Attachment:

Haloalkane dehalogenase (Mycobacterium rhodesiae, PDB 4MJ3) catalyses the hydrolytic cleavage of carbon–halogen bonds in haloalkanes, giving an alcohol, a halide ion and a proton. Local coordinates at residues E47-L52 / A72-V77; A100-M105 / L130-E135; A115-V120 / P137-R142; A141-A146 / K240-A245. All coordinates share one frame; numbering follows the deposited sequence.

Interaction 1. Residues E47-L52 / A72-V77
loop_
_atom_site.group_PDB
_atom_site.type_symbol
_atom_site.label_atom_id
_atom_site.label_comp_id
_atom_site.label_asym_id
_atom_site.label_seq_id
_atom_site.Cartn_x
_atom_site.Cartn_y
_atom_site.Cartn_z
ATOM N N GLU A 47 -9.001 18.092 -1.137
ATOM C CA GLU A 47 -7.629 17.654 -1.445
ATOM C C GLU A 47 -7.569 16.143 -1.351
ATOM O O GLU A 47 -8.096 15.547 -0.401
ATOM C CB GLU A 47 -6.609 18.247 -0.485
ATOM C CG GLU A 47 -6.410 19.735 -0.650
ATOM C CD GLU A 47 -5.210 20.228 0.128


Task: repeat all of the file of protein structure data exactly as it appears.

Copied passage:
Haloalkane dehalogenase (Mycobacterium rhodesiae, PDB 4MJ3) catalyses the hydrolytic cleavage of carbon–halogen bonds in haloalkanes, giving an alcohol, a halide ion and a proton. Local coordinates at residues E47-L52 / A72-V77; A100-M105 / L130-E135; A115-V120 / P137-R142; A141-A146 / K240-A245. All coordinates share one frame; numbering follows the deposited sequence.

Interaction 1. Residues E47-L52 / A72-V77
loop_
_atom_site.group_PDB
_atom_site.type_symbol
_atom_site.label_atom_id
_atom_site.label_comp_id
_atom_site.label_asym_id
_atom_site.label_seq_id
_atom_site.Cartn_x
_atom_site.Cartn_y
_atom_site.Cartn_z
ATOM N N GLU A 47 -9.001 18.092 -1.137
ATOM C CA GLU A 47 -7.629 17.654 -1.445
ATOM C C GLU A 47 -7.569 16.143 -1.351
ATOM O O GLU A 47 -8.096 15.547 -0.401
ATOM C CB GLU A 47 -6.609 18.247 -0.485
ATOM C CG GLU A 47 -6.410 19.735 -0.650
ATOM C CD GLU A 47 -5.210 20.228 0.128